A proposed class action lawsuit looks to represent those who bought or otherwise acquired Volkswagen stock during the two days in March in which the automaker, as part of a marketing campaign, claimed it would change its name to “Voltswagen.”
The 21-page securities case centers on an April Fools’ Day stunt for which Volkswagen issued on March 29 a “draft” press release that stated the automaker would change its name to “Voltswagen,” an announcement that, according to the complaint, multiple news outlets reported that they had confirmed with company insiders was real. The lawsuit alleges Volkswagen AG, Volkswagen Group of America and the company’s CEO and acting head of communications issued between March 29 and March 30, 2021 “materially false and misleading statements” that financially injured stockholders.
On March 29, CNBC was among the outlets who reported that Volkswagen had “accidentally leak[ed]” on its website the new name for its U.S. operations, the lawsuit says. CNBC’s report cited “[a] person familiar with the company’s plans” in confirming “Voltswagen,” a purported symbol of Volkswagen’s commitment to “future-forward investment” in electric vehicles, as the new name, according to the suit. That same day, USA Today, the case continues, also confirmed the apparent “name change,” stressing in part that Volkswagen “was not hacked” and that the announcement was “not a joke” or mere marketing ploy. USA Today’s report, the suit adds, noted that the “Voltswagen” name change would serve to further distance VW from the diesel emissions scandal that “sullied its reputation, harmed the environment, hurt public health and led to penalties of more than $30 billion as well as criminal charges.”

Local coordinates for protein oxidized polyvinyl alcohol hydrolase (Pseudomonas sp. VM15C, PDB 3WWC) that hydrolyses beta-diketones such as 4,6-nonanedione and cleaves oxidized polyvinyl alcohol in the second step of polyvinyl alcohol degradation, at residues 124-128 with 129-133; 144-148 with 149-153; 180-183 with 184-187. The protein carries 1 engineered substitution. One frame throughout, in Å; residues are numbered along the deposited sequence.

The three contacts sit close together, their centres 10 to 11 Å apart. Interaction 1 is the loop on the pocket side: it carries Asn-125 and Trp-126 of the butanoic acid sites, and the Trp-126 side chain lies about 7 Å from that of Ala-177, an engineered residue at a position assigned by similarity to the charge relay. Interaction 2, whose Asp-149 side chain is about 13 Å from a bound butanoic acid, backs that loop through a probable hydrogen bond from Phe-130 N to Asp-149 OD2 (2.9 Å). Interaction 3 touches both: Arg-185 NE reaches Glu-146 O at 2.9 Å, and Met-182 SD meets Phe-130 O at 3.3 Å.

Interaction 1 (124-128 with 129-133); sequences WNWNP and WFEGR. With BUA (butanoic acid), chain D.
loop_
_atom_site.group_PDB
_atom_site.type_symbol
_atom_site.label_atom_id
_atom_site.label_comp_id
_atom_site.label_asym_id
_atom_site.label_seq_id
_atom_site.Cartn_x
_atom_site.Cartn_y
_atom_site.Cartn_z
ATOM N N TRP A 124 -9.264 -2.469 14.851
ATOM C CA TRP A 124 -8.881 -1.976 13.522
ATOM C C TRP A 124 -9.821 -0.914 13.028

Volkswagen of America on March 30 re-published the same press release, titled “Voltswagen, A new name for a new era of e-mobility,” alongside the following tweet, the lawsuit says:
“We know, 66 is an unusual age to change your name, but we’ve always been young at heart. Introducing Voltswagen. Similar to Volkswagen, but with a renewed focus on electric driving. Starting with our all-new, all-electric SUV the ID.4 – available today. #Voltswagen #ID4”
The lawsuit alleges, however, that the statements the defendants made with regard to the so-called “Voltswagen” name change were “materially false and/or misleading” because “Voltswagen,” in truth, was never going to be used by the automaker, and that Volkswagen and its spokespeople “purposefully misled reporters” about the “joke” and/or “promotion.”
Per the complaint, the truth began to emerge when the Wall Street Journal published late on March 30, two days before April Fools’ Day on April 1, a “news exclusive” titled “No, Volkswagen Isn’t Rebranding Itself Voltswagen: German car maker says announcement by its U.S. operation was supposed to be an April Fools’ gag[.]” The article stated, in pertinent part, that “a spokesperson for the parent company in Germany later said the move was a joke,” the suit reads. According to the WSJ’s article, VW ran into issues in that “everyone took it seriously, creating confusion about the company’s intentions and moving the shares, putting VW’s communications team on the defensive,” the case relays.
Reports began to surface on March 31 about how Volkswagen and its spokespeople had “purposely hoodwinked” journalists, including reports from the Associated Press, USA Today, CNBC and the Washington Post who were unaware that VW’s initial “press release” was false, according to the suit.
Upon this news, Volkswagen shares fell more than five percent over the next two full trading days, damaging investors, the lawsuit says.
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